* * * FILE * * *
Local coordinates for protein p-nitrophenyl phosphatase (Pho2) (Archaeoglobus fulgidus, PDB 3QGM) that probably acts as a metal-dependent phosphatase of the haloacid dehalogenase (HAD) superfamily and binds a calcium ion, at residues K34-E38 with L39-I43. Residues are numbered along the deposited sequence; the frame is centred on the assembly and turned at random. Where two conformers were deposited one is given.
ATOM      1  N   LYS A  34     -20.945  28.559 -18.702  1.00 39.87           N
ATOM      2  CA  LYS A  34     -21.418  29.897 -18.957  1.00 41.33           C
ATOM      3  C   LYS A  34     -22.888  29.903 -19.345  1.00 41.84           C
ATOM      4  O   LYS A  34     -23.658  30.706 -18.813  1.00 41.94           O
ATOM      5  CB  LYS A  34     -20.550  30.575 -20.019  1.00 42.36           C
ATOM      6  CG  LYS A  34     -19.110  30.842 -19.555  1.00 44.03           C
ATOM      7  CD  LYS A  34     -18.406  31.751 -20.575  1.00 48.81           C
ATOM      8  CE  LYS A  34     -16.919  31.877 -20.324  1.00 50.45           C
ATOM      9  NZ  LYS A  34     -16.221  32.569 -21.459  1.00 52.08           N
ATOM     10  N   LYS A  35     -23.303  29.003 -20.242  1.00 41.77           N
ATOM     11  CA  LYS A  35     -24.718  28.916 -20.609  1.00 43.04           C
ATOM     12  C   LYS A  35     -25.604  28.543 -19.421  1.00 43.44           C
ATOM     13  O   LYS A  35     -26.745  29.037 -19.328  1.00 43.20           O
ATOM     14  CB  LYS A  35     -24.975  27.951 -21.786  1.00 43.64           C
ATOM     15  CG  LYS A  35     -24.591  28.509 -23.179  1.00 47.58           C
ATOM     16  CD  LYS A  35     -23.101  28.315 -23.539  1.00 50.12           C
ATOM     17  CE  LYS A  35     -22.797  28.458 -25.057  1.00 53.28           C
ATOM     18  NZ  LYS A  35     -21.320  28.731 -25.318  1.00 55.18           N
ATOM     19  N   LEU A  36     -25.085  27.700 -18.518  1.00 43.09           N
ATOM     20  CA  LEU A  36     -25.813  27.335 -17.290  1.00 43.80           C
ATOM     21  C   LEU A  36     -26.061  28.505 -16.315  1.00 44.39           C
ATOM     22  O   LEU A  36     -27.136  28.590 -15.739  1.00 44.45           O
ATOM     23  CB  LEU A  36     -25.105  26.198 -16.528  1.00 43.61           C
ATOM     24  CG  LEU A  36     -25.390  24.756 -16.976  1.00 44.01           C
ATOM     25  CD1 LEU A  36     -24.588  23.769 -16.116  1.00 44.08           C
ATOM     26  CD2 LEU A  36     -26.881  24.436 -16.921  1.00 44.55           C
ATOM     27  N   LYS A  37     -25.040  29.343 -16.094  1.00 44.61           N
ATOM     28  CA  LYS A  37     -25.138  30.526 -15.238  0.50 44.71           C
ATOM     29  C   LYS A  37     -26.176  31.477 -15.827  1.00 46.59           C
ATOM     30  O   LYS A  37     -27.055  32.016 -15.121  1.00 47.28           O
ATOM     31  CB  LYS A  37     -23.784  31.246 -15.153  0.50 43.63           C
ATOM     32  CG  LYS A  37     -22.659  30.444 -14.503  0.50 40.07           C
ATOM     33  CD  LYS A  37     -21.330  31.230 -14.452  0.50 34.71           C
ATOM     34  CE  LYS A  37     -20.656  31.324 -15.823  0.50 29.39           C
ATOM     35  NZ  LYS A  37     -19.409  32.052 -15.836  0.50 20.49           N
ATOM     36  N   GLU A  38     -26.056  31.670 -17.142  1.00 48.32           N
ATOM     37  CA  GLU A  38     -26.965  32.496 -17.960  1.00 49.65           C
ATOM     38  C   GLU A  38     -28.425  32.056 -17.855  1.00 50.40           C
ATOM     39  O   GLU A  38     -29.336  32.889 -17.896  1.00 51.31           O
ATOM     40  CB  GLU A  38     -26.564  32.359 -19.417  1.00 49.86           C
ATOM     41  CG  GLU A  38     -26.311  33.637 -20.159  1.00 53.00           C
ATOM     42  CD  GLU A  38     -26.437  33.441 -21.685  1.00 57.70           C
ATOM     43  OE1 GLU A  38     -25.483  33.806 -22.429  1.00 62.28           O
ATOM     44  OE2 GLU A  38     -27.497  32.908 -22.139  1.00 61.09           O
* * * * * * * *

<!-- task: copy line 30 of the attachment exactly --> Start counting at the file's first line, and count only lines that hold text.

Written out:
ATOM     29  C   LYS A  37     -26.176  31.477 -15.827  1.00 46.59           C